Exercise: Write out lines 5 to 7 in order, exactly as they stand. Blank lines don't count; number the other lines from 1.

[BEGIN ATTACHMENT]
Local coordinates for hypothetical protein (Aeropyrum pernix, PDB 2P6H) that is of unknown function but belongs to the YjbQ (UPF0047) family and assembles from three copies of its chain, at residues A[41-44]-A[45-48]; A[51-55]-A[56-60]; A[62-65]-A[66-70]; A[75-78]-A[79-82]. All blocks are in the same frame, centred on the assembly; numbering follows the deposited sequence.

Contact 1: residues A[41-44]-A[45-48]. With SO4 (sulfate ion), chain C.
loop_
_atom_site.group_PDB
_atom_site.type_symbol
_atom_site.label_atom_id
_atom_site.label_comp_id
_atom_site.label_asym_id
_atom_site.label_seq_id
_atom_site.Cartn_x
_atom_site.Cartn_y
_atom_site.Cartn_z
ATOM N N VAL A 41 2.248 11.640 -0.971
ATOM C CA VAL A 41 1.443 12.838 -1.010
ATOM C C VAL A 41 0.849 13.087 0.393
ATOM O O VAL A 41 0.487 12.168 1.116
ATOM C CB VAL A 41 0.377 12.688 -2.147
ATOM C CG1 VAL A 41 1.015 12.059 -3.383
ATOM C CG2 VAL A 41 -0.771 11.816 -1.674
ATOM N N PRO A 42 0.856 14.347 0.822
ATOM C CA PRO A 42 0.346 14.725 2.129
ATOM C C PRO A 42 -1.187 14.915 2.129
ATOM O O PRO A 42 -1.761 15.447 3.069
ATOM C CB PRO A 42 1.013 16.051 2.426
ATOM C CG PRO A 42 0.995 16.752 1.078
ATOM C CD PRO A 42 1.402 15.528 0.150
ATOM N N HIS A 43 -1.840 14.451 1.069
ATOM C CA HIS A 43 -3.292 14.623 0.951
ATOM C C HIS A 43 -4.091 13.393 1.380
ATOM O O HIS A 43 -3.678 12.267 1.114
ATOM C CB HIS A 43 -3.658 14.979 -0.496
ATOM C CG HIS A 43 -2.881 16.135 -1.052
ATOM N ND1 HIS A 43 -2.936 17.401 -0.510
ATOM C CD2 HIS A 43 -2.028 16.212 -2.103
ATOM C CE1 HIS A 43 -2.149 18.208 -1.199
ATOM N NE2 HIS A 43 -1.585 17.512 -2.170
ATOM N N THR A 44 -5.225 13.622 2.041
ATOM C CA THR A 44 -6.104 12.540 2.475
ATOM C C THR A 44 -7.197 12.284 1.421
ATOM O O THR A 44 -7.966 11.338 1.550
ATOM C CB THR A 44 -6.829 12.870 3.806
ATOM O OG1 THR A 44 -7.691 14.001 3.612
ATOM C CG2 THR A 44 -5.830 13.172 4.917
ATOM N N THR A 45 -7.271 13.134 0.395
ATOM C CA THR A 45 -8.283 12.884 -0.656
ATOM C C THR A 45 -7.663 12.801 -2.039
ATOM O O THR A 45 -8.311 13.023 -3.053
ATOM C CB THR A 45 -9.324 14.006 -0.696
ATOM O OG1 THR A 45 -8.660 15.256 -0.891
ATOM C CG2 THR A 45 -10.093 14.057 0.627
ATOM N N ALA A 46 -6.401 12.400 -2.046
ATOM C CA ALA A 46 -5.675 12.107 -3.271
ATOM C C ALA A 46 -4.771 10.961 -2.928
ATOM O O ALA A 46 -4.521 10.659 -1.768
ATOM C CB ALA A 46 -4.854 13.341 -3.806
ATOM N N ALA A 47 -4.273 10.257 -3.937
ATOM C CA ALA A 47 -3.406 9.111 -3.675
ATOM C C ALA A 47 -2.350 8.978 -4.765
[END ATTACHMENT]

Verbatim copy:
_atom_site.type_symbol
_atom_site.label_atom_id
_atom_site.label_comp_id